Although sales were disappointing (the critical response was tepid—save for the glowing reviews Whitman himself wrote and published, anonymously, in Manhattan newspapers), Whitman now relished playing the New American Poet—amid the theaters, oyster bars, and cellar taverns along Broadway, he became a presence, a self-conceived and self-sustaining celebrity. Over the next four decades, Whitman would return to Leaves of Grass, add to it, revise poems, reorder poems, believing the collection was an organic thing and needed to grow. In 1860, Whitman published the third edition with more than 140 new or revised poems, among them “I Hear America Singing.” The outbreak of the Civil War, however, shook Whitman emotionally and psychically. The pressing realities of the war sorely tested the very integrity of Whitman’s compelling vision of cosmic unity and spiritual transcendence.

When the war finally ground to its conclusion, Whitman returned to writing poetry with a new vigor, releasing two new editions of Leaves of Grass between 1868 and 1872. Then, in January, 1873, Whitman suffered a catastrophic stroke that rendered his left side largely paralyzed (a second stroke four years later would similarly impair his right side). By the country’s centennial in 1876, Whitman was hailed as America’s greatest living poet, the Poet of Democracy. Although his optimism lapsed as he grew increasingly weaker, Whitman continued to play Walt Whitman, America’s Good Gray Poet (with his carelessly flowing white beard, he became, save for Mark Twain, America’s most photographed and most recognized celebrity).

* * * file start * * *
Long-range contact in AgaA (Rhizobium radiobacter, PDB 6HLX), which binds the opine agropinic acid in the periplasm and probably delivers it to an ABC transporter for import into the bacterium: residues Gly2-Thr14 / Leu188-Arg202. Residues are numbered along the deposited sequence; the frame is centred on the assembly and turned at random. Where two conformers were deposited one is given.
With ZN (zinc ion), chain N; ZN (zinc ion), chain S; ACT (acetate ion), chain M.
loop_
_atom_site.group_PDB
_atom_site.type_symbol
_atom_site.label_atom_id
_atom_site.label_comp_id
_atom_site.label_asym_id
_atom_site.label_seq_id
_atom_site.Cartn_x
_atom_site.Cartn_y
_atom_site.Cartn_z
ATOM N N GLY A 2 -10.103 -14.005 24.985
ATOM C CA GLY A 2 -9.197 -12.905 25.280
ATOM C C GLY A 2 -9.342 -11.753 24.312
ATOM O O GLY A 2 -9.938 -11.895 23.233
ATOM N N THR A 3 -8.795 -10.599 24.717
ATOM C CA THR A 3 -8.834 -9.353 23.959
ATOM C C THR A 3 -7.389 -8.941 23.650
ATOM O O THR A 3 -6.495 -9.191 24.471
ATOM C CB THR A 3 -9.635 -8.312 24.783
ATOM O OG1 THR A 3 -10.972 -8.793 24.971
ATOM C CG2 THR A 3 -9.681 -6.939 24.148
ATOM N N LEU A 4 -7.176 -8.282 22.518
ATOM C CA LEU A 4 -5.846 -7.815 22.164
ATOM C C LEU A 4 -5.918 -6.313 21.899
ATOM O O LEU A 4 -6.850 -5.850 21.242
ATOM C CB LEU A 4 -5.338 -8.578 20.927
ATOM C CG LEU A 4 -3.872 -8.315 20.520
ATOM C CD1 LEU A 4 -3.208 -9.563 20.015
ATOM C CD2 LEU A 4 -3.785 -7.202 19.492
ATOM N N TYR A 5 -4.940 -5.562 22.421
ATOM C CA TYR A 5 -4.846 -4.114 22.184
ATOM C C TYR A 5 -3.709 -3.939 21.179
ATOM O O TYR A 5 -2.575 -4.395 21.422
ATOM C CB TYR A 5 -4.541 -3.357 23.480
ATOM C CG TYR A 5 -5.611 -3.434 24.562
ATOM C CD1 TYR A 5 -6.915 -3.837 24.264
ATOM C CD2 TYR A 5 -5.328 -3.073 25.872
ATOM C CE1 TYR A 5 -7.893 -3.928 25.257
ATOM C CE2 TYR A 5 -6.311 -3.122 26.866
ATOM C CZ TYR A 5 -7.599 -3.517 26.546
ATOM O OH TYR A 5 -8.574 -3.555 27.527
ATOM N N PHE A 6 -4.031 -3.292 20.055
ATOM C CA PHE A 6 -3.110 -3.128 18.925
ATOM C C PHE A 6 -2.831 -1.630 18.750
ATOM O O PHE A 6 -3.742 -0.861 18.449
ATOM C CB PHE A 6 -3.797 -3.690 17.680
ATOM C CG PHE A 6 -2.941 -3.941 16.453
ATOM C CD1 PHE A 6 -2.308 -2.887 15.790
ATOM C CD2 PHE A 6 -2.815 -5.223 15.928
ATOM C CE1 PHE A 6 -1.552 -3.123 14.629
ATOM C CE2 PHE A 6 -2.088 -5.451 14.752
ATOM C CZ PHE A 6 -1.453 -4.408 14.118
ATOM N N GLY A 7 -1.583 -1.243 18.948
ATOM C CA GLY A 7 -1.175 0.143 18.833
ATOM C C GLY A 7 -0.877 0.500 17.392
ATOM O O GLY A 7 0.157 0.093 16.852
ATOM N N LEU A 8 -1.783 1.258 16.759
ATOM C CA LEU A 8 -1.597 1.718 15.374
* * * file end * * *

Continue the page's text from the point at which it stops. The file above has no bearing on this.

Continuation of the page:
Over the next several years even as his health deteriorated. Whitman became the center of a kind of cult-like following among America’s younger poets who discovered in Whitman’s unconventional poetry with its celebration of the spiritual dimension of the organic world a clear rejection of the staid middle-class values of Gilded Age America. Just past his 70th birthday, in the closing months of 1891, Whitman felt a disquieting urgency to conclude what had been a nearly 40-year long revision of the poems in Leaves of Grass. In short order, he finished what he dramatically termed the Death-Bed Edition. After years of heroic resistance to a host of physical debilities (Whitman’s autopsy would read like one of his own massive catalogues), in the gloaming of dusk on March 26, 1892, Whitman, nearly paralyzed, died. In the three hours set aside for public viewing, an estimated 2,000 admirers braved a chilly spring rain to view Whitman’s body on display in the front room of his Camden, New Jersey, house. Four days later, thousands more took the day off work to line the streets of Camden just to get a glimpse of Whitman’s hearse heading to nearby Harleigh Cemetery. Crowds packed the shallow hillside in the cemetery as Whitman’s body was interred in a 650 square foot mausoleum he had designed (and paid for) himself. It bore no elaborate inscription, no verse, no dates—it read simply “Walt Whitman.”